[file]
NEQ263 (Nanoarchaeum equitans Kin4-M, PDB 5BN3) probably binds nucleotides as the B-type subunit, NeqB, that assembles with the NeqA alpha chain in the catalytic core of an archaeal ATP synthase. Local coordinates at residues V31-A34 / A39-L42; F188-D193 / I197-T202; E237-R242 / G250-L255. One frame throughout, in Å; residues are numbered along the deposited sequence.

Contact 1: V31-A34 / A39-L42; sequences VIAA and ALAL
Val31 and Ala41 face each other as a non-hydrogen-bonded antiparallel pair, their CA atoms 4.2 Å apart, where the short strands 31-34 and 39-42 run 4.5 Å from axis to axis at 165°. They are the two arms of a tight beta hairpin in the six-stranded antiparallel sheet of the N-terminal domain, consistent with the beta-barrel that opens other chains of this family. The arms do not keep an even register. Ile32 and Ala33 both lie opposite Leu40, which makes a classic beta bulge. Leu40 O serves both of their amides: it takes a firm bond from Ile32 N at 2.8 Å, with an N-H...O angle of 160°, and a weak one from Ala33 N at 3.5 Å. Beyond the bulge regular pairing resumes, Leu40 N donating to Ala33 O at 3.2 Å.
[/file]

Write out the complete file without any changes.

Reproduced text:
NEQ263 (Nanoarchaeum equitans Kin4-M, PDB 5BN3) probably binds nucleotides as the B-type subunit, NeqB, that assembles with the NeqA alpha chain in the catalytic core of an archaeal ATP synthase. Local coordinates at residues V31-A34 / A39-L42; F188-D193 / I197-T202; E237-R242 / G250-L255. One frame throughout, in Å; residues are numbered along the deposited sequence.

Contact 1: V31-A34 / A39-L42; sequences VIAA and ALAL
Val31 and Ala41 face each other as a non-hydrogen-bonded antiparallel pair, their CA atoms 4.2 Å apart, where the short strands 31-34 and 39-42 run 4.5 Å from axis to axis at 165°. They are the two arms of a tight beta hairpin in the six-stranded antiparallel sheet of the N-terminal domain, consistent with the beta-barrel that opens other chains of this family. The arms do not keep an even register. Ile32 and Ala33 both lie opposite Leu40, which makes a classic beta bulge. Leu40 O serves both of their amides: it takes a firm bond from Ile32 N at 2.8 Å, with an N-H...O angle of 160°, and a weak one from Ala33 N at 3.5 Å. Beyond the bulge regular pairing resumes, Leu40 N donating to Ala33 O at 3.2 Å.